|London police violent and acqusitive crime incident in 2009 numbers each day|
I have carried out a simple analysis to test three important aspects of my research;
- How good is the SPSS 17 k means classification method
- Does the Metropolitan Police Service CAD data contain rhythms and cycles that reflect the lives of the people of London and the way it is policed.
- What is the best CAD data to use to detect these rhythms and cycles.
I carried out a k means classification using those four variables with the 365 days of the year as cases (using raw unstandardised data). I asked for seven groups to see if the k means classification could split the days into the right weekdays.
I find the result shown in the graph above quite exciting. I hope you can see why. The classification recognises a clear difference between Saturdays and Sundays and week days. The week days have been subdivided in two groups. I have been through all the dates which appear to have allocated to the wrong group and there is a very good explanation for each. For instance each Monday that was allocated to the typically Sunday group (group1) were Bank Holiday Mondays. Every other "misallocation" had a weather or holiday related explanation.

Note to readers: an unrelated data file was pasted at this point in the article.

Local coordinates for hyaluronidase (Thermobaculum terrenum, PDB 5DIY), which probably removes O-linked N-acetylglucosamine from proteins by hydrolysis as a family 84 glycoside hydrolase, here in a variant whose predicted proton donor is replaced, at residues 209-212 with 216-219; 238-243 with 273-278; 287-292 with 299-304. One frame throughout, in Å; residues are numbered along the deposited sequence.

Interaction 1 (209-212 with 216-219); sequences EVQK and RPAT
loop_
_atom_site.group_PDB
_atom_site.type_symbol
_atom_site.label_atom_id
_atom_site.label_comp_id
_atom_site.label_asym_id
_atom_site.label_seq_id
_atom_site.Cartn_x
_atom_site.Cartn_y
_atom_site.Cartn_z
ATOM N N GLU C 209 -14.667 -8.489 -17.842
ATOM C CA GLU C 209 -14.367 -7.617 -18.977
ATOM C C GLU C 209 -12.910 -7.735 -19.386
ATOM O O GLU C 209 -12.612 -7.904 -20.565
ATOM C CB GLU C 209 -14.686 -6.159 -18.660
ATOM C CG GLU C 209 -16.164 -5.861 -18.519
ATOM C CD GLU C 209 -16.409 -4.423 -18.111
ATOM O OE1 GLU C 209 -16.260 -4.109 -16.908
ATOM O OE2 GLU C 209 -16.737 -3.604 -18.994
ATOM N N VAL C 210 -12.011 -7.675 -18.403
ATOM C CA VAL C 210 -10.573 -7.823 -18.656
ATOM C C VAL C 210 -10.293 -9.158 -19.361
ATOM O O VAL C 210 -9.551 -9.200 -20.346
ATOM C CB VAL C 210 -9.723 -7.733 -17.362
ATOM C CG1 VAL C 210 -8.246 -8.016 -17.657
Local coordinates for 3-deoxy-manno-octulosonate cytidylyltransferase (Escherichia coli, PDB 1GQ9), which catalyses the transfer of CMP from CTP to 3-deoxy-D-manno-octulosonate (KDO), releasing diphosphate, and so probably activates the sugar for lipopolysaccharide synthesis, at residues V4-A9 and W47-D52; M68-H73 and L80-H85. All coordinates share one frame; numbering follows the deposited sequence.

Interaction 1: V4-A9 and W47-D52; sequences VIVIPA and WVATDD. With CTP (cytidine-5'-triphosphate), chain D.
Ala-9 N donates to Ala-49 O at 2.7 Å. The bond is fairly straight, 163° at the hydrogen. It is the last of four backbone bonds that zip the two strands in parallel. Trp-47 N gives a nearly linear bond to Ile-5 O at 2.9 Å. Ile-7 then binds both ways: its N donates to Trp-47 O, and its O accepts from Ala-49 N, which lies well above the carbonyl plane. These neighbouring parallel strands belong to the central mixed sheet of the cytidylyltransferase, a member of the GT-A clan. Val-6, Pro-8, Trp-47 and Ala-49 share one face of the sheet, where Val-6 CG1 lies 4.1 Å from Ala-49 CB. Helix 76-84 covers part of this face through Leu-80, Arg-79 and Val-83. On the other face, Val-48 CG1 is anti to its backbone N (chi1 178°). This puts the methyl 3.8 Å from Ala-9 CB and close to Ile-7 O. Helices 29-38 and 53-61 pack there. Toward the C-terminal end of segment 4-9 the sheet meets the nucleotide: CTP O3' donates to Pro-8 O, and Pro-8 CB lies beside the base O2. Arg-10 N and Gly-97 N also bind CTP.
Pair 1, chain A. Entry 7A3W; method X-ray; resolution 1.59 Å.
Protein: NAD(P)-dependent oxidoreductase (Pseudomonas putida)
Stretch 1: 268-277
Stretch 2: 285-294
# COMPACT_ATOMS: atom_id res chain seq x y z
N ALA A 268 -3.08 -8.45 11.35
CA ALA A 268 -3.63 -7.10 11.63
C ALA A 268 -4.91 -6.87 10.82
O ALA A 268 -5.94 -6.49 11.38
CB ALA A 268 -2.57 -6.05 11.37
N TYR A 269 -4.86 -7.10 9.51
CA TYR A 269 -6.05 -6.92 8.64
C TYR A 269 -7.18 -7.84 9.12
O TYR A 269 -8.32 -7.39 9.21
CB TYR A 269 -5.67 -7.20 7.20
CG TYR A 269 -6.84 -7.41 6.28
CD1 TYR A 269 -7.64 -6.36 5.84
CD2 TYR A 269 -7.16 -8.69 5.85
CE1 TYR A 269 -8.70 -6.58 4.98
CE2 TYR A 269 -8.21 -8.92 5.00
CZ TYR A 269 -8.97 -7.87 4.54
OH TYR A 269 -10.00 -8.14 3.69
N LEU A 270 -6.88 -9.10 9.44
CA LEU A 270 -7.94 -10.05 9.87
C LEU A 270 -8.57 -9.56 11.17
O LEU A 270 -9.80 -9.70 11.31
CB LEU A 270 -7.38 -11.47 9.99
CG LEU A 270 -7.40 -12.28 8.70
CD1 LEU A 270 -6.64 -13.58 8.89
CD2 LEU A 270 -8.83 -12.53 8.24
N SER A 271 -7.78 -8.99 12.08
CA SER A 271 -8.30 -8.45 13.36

I have tried the classification with standardised data and additional and fewer variables but these four variables appear to me to produce the best results.
So I now have even more confidence in the k means classification method, I am convinced I using a good set of data and I am sure that analysing the variations in violent and acquisitive crime incidents in the context of the police response is worthwhile.